viPrinciples Of Political Economy§ 4. Of various minor schemes, Communisticand Socialistic. . . . . . . . . . . . . . .§ 5. The Socialist objections to the present orderof Society examined. . . . . . . . . . . .§ 6. Property in land different from property inMovables. . . . . . . . . . . . . . . . . .Chapter II. Of Wages. . . . . . . . . . . . . . . . . . .§ 1. Of Competition and Custom. . . . . . . . . .§ 2. The Wages-fund, and the Objections to itConsidered. . . . . . . . . . . . . . . . .§ 3. Examination of some popular Opinionsrespecting Wages. . . . . . . . . . . . .§ 4. Certain rare Circumstances excepted, HighWages imply Restraints on Population. .§ 5. Due Restriction of Population the onlySafeguard of a Laboring-Class. . . . . . .Chapter III. Of Remedies For Low Wages. . . . . . . .§ 1. A Legal or Customary Minimum of Wages,with a Guarantee of Employment. . . . .§ 2. —Would Require as a Condition LegalMeasures for Repression of Population. .§ 3. Allowances in Aid of Wages and theStandard of Living. . . . . . . . . . . . .§ 4. Grounds for Expecting Improvement in Public Opinion on the Subject of Population.§ 5. Twofold means of Elevating the Habits ofthe Laboring-People; by Education, andby Foreign and Home Colonization. . . .Chapter IV. Of The Differences Of Wages In DifferentEmployments. . . . . . . . . . . . . . . . . . . .§ 1. Differences of Wages Arising from DifferentDegrees of Attractiveness in DifferentEmployments. . . . . . . . . . . . . . .§ 2. Differences arising from Natural 233235238238241

vii§ 3. Effect on Wages of the Competition ofPersons having other Means of Support.§ 4. Wages of Women, why Lower than those ofMen. . . . . . . . . . . . . . . . . . .§ 5. Differences of Wages Arising from Laws,Combinations, or Customs. . . . . . . .Chapter V. Of Profits. . . . . . . . . . . . . . . . . .§ 1. Profits include Interest and Risk; but,correctly speaking, do not include Wagesof Superintendence. . . . . . . . . . . .§ 2. The Minimum of Profits; what producesVariations in the Amount of Profits. . .§ 3. General Tendency of Profits to an Equality.§ 4. The Cause of the Existence of any Profit;the Advances of Capitalists consist ofWages of Labor. . . . . . . . . . . . .§ 5. The Rate of Profit depends on the Cost ofLabor. . . . . . . . . . . . . . . . . . .Chapter VI. Of Rent. . . . . . . . . . . . . . . . . .§ 1. Rent the Effect of a Natural Monopoly. . .§ 2. No Land can pay Rent except Land ofsuch Quality or Situation as exists in lessQuantity than the Demand. . . . . . . .§ 3. The Rent of Land is the Excess of its Returnabove the Return to the worst Land inCultivation. . . . . . . . . . . . . . . .§ 4. —Or to the Capital employed in the leastadvantageous Circumstances. . . . . .§ 5. Opposing Views of the Law of Rent. . . .§ 6. Rent does not enter into the Cost of Production of Agricultural Produce. . . . . . .Book III. Exchange. . . . . . . . . . . . . . . . . . . . .Chapter I. Of Value. . . . . . . . . . . . . . . . . . . 243. 246. 248. 250. 250. 253. 255. 260. 262. 270. 270. 271. 273. 275. 279. 284. 286. 286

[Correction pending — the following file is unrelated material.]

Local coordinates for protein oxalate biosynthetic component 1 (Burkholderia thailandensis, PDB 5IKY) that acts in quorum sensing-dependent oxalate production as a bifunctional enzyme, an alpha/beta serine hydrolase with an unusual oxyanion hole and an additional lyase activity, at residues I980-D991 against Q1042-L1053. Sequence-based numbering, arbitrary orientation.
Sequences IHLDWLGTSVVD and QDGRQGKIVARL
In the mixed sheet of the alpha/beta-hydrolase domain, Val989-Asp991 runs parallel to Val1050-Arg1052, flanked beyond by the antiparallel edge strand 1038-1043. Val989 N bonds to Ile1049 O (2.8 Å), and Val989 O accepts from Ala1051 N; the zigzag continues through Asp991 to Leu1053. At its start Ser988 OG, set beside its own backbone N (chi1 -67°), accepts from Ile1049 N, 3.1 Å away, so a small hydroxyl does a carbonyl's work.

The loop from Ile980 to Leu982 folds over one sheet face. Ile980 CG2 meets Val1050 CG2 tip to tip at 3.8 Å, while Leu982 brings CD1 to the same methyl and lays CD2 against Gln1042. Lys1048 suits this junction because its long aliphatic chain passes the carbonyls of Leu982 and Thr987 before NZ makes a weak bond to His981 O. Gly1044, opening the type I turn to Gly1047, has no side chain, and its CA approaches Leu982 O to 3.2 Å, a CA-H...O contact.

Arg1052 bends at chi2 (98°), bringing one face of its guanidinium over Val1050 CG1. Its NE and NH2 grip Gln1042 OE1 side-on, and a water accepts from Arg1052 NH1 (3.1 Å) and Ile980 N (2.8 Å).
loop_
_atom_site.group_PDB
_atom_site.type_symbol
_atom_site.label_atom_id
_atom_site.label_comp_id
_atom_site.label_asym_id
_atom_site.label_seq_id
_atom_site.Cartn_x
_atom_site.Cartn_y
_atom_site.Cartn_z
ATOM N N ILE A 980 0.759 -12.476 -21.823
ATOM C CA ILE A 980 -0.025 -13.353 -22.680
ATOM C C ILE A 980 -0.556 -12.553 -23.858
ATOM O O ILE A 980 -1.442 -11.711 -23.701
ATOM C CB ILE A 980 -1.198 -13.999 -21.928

viiiPrinciples Of Political Economy§ 1. Definitions of Value in Use, ExchangeValue, and Price. . . . . . . . . . . . . .§ 2. Conditions of Value: Utility, Difficulty ofAttainment, and Transferableness. . . . .§ 3. Commodities limited in Quantity by the lawof Demand and Supply: General workingof this Law. . . . . . . . . . . . . . . . .§ 4. Miscellaneous Cases falling under this Law.§ 5. Commodities which are Susceptible of Indefinite Multiplication without Increaseof Cost. Law of their Value Cost ofProduction. . . . . . . . . . . . . . . . .§ 6. The Value of these Commodities confirm, inthe long run, to their Cost of Productionthrough the operation of Demand andSupply. . . . . . . . . . . . . . . . . . .Chapter II. Ultimate Analysis Of Cost Of Production. .§ 1. Of Labor, the principal Element in Cost ofProduction. . . . . . . . . . . . . . . . .§ 2. Wages affect Values, only if different indifferent employments; “non-competinggroups.” . . . . . . . . . . . . . . . . . .§ 3. Profits an element in Cost of Production. . .§ 4. Cost of Production properly represented bysacrifice, or cost, to the Laborer as wellas to the Capitalist; the relation of thisconception to the Cost of Labor. . . . . .§ 5. When profits vary from Employment toEmployment, or are spread over unequallengths of Time, they affect Values accordingly. . . . . . . . . . . . . . . . . .§ 6. Occasional Elements in Cost of Production;taxes and ground-rent. . . . . . . . . . .Chapter III. Of Rent, In Its Relation To Value. . . . . .286289294297299302306306308309310316320322